Folks who are just starting food-growing at home may well already have a garden, however big or small, that they are happy with and are now branching out into food. It is possible to have a big garden pull-through holiday project, then just keep it ticking along happily with just the seasonal maintenance, but it is a mistake to think the same goes for growing food.

Building connection to your food

Despite an entire industry based on satisfying our New Year resolutions, I think we all know that successful dietary change is MORE slower lifestyle changes that stick, and LESS holiday project. Growing your own food is the same deal. The most important things absolute beginners can do to guarantee long term success is to follow the Five Level Zero rules for absolute beginners, and BE IN the garden almost every day – not ‘In your boots with hands in the dirt’, but even just the few minutes stroll through it as you come home, go out or take the bins out.

📷 Every small stage of growing brings understanding.

Growing food brings you closer to how the seasons move through your place, because each stage of growth is important – shoots, leaves, roots, fruits and seeds.

🌿 Most vegetables are annuals, so their chance to thrive is all within one tilt around the sun.

Vegies thrive on attention

This is for two reasons – a food garden you don’t look at every day will get away from you; growing well requires being connected, to slowly learn what each variety needs and it’s change with the intimate turn of season. The other is that pests don’t like human interference so being in it just a little each day keeps them on their toes. 🐛🐌🐜🦗🔍  

📷 Veg beds can look unchanged from a distance, but up close a lot is going on (⚠️this photo taken before the change in netting gauge regulations)

Resist automation

Anything automatic in your vegie plots is designed to avoid being there, and ends up making too many assumptions about what the plants actually need. For example, with irrigation – I use upside down lawn spray hoses (the blue/green ones) just in the summer, as they deep soak, rather than drip feed.. thereby encouraging deeper root systems. I AVOID putting irrigation onto automatic timers, and instead go out and attach the hose to the bed and water whilst doing other things (you can still set a time on the hose, just not have it totally automatic).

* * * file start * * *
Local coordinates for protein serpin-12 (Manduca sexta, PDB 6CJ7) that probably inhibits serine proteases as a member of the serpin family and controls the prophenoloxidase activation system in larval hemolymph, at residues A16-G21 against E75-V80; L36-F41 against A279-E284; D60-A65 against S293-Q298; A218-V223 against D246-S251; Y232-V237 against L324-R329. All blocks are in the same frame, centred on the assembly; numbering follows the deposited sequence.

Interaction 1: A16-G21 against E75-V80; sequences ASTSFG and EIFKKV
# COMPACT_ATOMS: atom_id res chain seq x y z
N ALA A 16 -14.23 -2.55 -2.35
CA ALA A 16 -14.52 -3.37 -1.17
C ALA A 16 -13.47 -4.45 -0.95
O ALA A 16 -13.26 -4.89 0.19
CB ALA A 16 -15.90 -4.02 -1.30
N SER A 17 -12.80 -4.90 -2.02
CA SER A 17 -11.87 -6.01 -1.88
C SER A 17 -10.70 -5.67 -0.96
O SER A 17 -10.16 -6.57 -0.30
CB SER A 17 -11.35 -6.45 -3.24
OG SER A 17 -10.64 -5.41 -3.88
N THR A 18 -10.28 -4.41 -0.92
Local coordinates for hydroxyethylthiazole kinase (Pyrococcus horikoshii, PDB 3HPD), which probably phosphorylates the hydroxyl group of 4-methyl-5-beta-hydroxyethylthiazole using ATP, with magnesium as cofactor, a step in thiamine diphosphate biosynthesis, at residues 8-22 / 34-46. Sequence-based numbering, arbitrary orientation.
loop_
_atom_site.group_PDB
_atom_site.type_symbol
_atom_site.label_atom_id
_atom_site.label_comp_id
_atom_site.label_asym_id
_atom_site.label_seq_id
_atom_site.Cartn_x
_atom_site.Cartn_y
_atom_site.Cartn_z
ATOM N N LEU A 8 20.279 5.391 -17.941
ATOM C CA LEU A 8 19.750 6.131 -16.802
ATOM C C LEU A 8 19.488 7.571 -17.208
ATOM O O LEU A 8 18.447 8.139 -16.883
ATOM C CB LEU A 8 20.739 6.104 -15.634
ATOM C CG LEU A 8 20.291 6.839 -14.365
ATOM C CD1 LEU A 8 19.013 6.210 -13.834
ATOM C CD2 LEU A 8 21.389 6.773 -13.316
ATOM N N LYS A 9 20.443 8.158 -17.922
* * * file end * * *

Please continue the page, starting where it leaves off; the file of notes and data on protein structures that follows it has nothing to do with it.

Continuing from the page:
📷 Inexpensive soaker hose upside down pinned with turf hooks.

Avoid Groundhog Day

There are many ways to record and develop what you learn about your place too. If you like writing, then a seasonal journal is the go, or graphite jottings in the margin of your favourite veg growing book. If not, then try pictures into seasonal albums on your phone, or making seasonal reminder-app lists, or annually recurring calendar items to let yourself know next year what you did this year. Whichever way works for you, make it quick, easy and recurring so you aren’t reinventing the wheel.

If not connected regularly to what you grow in this way, your food-growing experience can end up like Groundhog Day where you have to relearn every year because the small cumulative understandings and reinforcement that come from short frequent visits don’t ever really happen.

🌿 Fewer plots, fewer vegies, more small moments of attention, more often, is the way to cumulative knowledge that sticks..

Look wide; grow well, folks 🌿